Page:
Some students face more challenges than others in their learning process. They were once labelled as ‘lazy’ or ‘stupid’; today, with our better understanding of the medical conditions that can hinder learning, they are simply students with special needs.
Students with physical or cognitive disabilities require special education teachers who can give them individual attention, which is often a problem for institutions that are understaffed or have a modest budget; however, investing in assistive technology can increase their level of independence and decrease the need for one-on-one time—it does not eliminate the need for special ed teachers completely, but it certainly reduces the strain. Let’s see how.
Different solutions for different problems
Personalization is one of the greatest keywords of today’s technology: there is a device or app for every need and you can customize your tech just the way you like it. Assistive technology is one of the fields that need personalization the most: not only there are several conditions that can affect different areas of learning, but the same disability can manifest in different ways. No two students are the same and a solution that works for one may not be ideal for another.
One might be struggling with lessons and assignments because of impaired vision: text-to-speech technology and Braille embossers enable students to keep up with reading and writing tasks even with little or no eyesight.
Another might suffer from a neurological condition that affects speech and have difficulties answering questions and voicing opinions: these students can express themselves in writing and pictures thanks to apps that help them express concepts through the written word or a library of images to choose from.
Others yet might have learning disabilities such as dyslexia or dyscalculia that make basic reading, writing and arithmetic an obstacle: this is where educational apps to aid understanding come in and text-to-speech makes a reappearance as a tool for students whose difficulties lie in interpreting text rather than in seeing it.
If a student is easily distracted or overwhelmed, technology can also help reduce or eliminate the extraneous input that makes it harder for them to focus, from blocking videos and ads to help concentrate on the text alone, to muffling noise if the student needs a degree of isolation from the rest of the class to succeed.
Speaking of isolation, if a student’s issues are of a social more than cognitive nature, as is the case with many people with autism, interactive technology can sometimes engage them more than a traditional lecture and even robots, with their predictable responses and their growing ability to mimic human emotions, can be helpful to foster connections with neurotypical society.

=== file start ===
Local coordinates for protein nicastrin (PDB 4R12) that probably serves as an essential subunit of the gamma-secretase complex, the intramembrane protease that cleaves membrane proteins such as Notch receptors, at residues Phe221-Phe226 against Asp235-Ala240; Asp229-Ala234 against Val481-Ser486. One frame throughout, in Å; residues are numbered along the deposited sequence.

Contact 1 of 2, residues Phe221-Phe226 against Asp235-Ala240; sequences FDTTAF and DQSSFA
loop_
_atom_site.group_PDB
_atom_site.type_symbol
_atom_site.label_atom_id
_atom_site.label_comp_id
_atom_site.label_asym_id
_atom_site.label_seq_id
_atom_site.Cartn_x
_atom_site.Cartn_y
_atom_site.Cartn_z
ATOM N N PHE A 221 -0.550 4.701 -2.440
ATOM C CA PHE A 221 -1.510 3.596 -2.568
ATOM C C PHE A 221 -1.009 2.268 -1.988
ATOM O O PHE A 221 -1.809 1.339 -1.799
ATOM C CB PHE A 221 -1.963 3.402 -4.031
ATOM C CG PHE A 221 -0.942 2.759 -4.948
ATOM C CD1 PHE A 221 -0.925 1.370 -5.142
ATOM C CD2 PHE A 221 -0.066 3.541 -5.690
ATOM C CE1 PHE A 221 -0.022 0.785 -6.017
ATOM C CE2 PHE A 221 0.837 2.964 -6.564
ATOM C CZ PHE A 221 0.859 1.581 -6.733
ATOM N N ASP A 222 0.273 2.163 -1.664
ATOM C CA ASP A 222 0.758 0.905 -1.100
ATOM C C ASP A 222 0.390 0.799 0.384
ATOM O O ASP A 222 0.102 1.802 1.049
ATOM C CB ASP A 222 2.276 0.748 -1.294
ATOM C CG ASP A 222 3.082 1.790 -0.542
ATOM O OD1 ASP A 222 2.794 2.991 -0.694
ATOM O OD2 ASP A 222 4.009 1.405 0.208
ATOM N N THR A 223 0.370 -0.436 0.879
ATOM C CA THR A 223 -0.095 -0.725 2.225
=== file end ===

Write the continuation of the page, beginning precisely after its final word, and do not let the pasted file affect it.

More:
Even students whose health makes them unable to attend school at all can benefit from education technology: a telepresence robot can be a way to go to school from a distance in the case of immune system diseases and other conditions that require complete seclusion at home or in a hospital room.
A level playing field
The teacher’s role in a technology-assisted classroom that caters to special needs students is not just to master assistive technology in order to help students use it correctly, but also to introduce the rest of the class to the concept of technology as an aid to their classmates with disabilities in the smoothest way possible: additional help, whether it comes in the form of EdTech or of less futuristic solutions such as extra time to complete tasks, simplified assignments, or permission to consult notes and textbooks, should not be seen as an unfair privilege that other students may come to resent, but as a way to give everyone an equal chance to succeed academically and socially.
Using and presenting technological aids for disabled students appropriately is essential for a healthy classroom dynamic that prevents bullying and shows that they are being helped, not coddled. EdTech is a compensation tool that makes special needs students begin the race to education at the same starting line as everyone else and does not eliminate the need for hard work on their part: the sooner the entire class group understands that, the better the quality of life for students with disabilities will be.
Can you see all the benefits EdTech could have in Special Education? Let us know your opinion by writing to firstname.lastname@example.org!